- University of Barcelona - Bosch i Gimpera Foundation (UB-FBG): coordinator;
- Donation and Transplantation Institute (DTI)- Barcellona: training;
- Slovenjia Transplant: dissemination;
- Croatian Transplant and Biomedicine Center: organization of social events;
- Italian National Transplant Centre: dissemination;
- Dinamia Sociedad Cooperativa (Spagna):evaluation.
- although follow-up data for transplanted patients are registered and monitored in all the countries surveyed there are no general national rules on how and what to measure apart from standard clinical parameters, blood values, immunosuppression levels, and general health status.
- Physical activity was found to be recognised as an added value but is not regularly included in most of the programs.
- Physiotherapy is prescribed by National Health Systems when needed, with some countries providing a few weeks of rehabilitation after liver, heart and lung transplantation.
- No funding is provided for further physical activity as a means of improving quality of life of transplanted patients.
- Determining methodologies for assessing the risks associated to novel tissues/cells
- Determining methodologies for assessing the extent of the studies needed to provide enough quality, safety and efficacy data for the use of tissues/cells
- Determining the follow up programs, according to the inputs of the previous issues, to ensure safety and support the evaluation of the clinical efficacy
In 2003, during a meeting of Ministers of Health of the countries that were about to enter the Union at the time, a particular emphasis was placed on the problem of the shortage of organs and on the advantages that greater collaboration between foreign countries would have produced in this area. On the basis of this recommendation in 2004 a large group of countries, including Italy and Czech Republic, Austria, Greece, Poland, Hungary, Slovakia, Latvia, Lithuania, Estonia, Cyprus and Malta, signed a common statement that turned to the inter-governmental organization European Transplant Network, whose secretariat was initially established in Prague and since 2005 in Italy. Since 2004, the ETN has carried out a series of activities in four main areas, training (seven training courses for healthcare professionals for a total of 240 participants), the presentation of joint scientific projects (MODE, ACCORD) the development of joint initiatives for the exchange of organs (projects COORENOR and FOEDUS, and bilateral agreements), as well as the care of the legal aspects.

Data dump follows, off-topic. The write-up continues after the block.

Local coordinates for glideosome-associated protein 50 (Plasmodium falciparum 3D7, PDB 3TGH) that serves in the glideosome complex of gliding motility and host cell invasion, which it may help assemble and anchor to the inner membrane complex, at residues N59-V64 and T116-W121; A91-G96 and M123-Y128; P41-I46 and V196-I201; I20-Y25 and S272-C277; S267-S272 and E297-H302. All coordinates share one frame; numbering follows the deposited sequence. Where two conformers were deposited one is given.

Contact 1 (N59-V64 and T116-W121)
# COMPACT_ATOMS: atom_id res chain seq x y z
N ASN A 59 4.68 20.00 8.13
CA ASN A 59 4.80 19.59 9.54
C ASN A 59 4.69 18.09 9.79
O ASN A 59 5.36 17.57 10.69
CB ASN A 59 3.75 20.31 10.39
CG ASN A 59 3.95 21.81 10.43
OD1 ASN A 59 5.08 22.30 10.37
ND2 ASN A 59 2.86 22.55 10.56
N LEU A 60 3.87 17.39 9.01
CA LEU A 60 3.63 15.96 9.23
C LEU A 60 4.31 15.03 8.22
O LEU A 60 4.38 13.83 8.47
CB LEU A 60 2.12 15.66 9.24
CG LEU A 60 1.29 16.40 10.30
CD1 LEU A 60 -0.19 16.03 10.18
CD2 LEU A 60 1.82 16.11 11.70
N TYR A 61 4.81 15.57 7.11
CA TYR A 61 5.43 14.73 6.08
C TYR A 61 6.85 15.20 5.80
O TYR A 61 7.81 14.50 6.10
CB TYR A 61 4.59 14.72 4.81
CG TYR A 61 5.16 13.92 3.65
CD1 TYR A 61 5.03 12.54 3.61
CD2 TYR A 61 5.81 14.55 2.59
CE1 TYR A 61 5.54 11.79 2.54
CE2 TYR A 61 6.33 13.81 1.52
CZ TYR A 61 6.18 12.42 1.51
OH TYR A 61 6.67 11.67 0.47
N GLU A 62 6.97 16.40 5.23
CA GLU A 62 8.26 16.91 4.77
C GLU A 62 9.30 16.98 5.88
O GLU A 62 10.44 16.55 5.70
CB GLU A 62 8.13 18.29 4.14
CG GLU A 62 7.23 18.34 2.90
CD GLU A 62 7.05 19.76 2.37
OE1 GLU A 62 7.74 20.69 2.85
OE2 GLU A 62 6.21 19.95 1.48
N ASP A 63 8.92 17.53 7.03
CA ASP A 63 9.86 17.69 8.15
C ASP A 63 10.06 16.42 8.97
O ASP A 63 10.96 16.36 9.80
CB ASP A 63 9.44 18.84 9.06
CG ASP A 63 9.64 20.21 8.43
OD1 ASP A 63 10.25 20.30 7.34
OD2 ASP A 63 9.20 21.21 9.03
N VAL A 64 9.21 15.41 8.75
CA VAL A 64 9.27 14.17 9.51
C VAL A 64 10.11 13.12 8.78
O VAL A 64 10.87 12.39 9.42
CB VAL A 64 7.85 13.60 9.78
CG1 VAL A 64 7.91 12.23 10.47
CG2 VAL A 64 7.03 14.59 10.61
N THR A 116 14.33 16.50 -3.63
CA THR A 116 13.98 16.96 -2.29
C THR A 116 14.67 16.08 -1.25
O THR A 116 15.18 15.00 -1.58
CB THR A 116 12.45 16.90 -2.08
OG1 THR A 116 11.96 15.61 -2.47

Previous to the birth of the Italian National Transplant Center, various bilateral agreements between Italian inter regional ares or regions and some European countries were already put in place. Over the last thirteen years, CNT tried to systematize the agreements of this kind, bringing them within the framework of cooperation agreements signed by the healthcare Italian Ministry of Health, while respecting the interest of some clinical centers for international cooperation. These agreements relate mainly to the training, exchanges of surplus organs and caring of a limited number of patients, usually urgent cases, pediatric or particular complex cases, and for which no adequate care could take place in their the country of origin, but always in accordance with a budget of resources that does not penalize any participating country. Currently such agreemets are in place with Poland, Slovakia, Malta, Greece, and are sporadically exchange of organs with many other countries, such as the area of Eurotransplant, France, Spain.